Use this URL to cite or link to this record in EThOS: http://ethos.bl.uk/OrderDetails.do?uin=uk.bl.ethos.705021
Title: The impact of perceptions of risk on healthcare and health behaviours
Author: Gohel, Rhia
ISNI:       0000 0004 6058 3375
Awarding Body: City, University of London
Current Institution: City, University of London
Date of Award: 2016
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Abstract:
Purpose: A societal response to the existence of substance misuse fluctuates between harm minimisation and prohibition. Until recently, little attention has been paid to the importance of the individual’s substance use experiences, which are vital to understanding the social and contextual reasons to understanding why someone chooses to use, and are therefore of imperative importance to facilitating the design and delivery of a substance use health promotion campaign. The purpose of this study is to investigate the efficacy of the television adverts shown as part of the previously unstudied ‘Talk to Frank’ intervention in relation to an individual’s perceived risk of taking a substance and their intent to use substances in the future. It is also to get a better understanding of the educational experiences surrounding substance use, in order to provide information to health psychologists devising and developing health promotion campaigns concerning substance use in the future. Design: A mixed-methods design was employed in order to quantitatively analyse the data collected from the study testing the efficacy of the ‘Talk to Frank’ intervention. To follow this, semi-structured interviews were conducted with a third of the study population to gain an understanding of their experiences of substance use education, and how this impacted their substance use experiences. Findings: The ‘Talk to Frank’ television adverts were unsuccessful at increasing perceived risk and reducing intent to use. However, a positive correlation was found between participants’ previous substance use scores and their intent to use substances in the future. The results of the qualitative analysis indicated that participants draw on a variety of ‘primary’, ‘secondary’ and ‘tertiary’ learning experiences to enhance their understanding of substance use, which therefore affects their substance use behaviour. Originality/value: This study calls for health psychologists and other health educators to focus on understanding the lived experiences of substance use education so that these findings can be implemented back into designing a more effective intervention. Keywords: Health education, substance use, drugs, Public Service Announcements, Interpretative Phenomenological Analysis, mass media campaigns and substance misuse prevention.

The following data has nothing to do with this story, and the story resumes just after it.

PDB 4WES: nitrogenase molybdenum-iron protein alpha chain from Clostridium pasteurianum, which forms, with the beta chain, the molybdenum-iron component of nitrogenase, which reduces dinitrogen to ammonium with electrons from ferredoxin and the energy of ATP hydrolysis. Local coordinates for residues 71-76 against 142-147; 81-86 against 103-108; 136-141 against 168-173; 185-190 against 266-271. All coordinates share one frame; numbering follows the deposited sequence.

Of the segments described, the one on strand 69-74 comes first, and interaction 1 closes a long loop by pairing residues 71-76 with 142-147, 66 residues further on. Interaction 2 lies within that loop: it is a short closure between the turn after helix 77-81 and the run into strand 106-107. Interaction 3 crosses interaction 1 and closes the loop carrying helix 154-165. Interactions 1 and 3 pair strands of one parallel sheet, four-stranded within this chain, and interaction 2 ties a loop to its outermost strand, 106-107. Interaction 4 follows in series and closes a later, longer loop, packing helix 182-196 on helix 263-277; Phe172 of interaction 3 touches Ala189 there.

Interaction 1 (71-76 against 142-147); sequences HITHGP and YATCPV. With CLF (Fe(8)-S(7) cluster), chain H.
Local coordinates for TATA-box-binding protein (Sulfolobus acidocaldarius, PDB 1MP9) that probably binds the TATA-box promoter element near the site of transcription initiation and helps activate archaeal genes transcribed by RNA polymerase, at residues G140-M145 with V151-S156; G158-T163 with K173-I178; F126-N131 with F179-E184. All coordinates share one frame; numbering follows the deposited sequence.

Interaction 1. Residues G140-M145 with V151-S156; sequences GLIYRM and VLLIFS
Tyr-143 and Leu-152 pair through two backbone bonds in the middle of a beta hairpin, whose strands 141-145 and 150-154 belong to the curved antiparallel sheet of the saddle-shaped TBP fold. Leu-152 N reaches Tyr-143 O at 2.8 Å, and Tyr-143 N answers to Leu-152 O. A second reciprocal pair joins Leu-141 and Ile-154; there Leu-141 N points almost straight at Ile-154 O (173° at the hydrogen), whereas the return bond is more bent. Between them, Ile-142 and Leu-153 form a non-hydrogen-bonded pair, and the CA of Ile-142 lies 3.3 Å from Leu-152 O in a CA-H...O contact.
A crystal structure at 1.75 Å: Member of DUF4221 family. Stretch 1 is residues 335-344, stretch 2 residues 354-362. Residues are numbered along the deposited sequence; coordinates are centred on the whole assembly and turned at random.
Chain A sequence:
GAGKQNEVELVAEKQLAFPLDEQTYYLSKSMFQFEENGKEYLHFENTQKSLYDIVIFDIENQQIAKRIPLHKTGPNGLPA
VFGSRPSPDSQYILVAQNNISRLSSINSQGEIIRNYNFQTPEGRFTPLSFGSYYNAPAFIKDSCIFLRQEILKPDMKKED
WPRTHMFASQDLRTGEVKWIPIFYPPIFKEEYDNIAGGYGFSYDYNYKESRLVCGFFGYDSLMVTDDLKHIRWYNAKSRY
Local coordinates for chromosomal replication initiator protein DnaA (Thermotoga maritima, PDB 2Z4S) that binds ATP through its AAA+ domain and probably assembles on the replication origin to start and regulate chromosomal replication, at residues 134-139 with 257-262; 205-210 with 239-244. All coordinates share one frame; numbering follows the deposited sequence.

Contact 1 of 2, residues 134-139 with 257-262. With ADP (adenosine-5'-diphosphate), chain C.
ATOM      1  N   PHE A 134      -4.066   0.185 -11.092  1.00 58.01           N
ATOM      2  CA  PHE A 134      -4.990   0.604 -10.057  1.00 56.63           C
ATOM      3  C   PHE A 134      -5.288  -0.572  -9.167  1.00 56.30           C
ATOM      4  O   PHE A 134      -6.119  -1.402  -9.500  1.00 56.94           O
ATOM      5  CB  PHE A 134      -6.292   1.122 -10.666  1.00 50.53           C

Supervisor: Not available Sponsor: Not available
Qualification Name: Thesis (D.Psych.) Qualification Level: Doctoral
EThOS ID: uk.bl.ethos.705021  DOI: Not available
Keywords: BF Psychology
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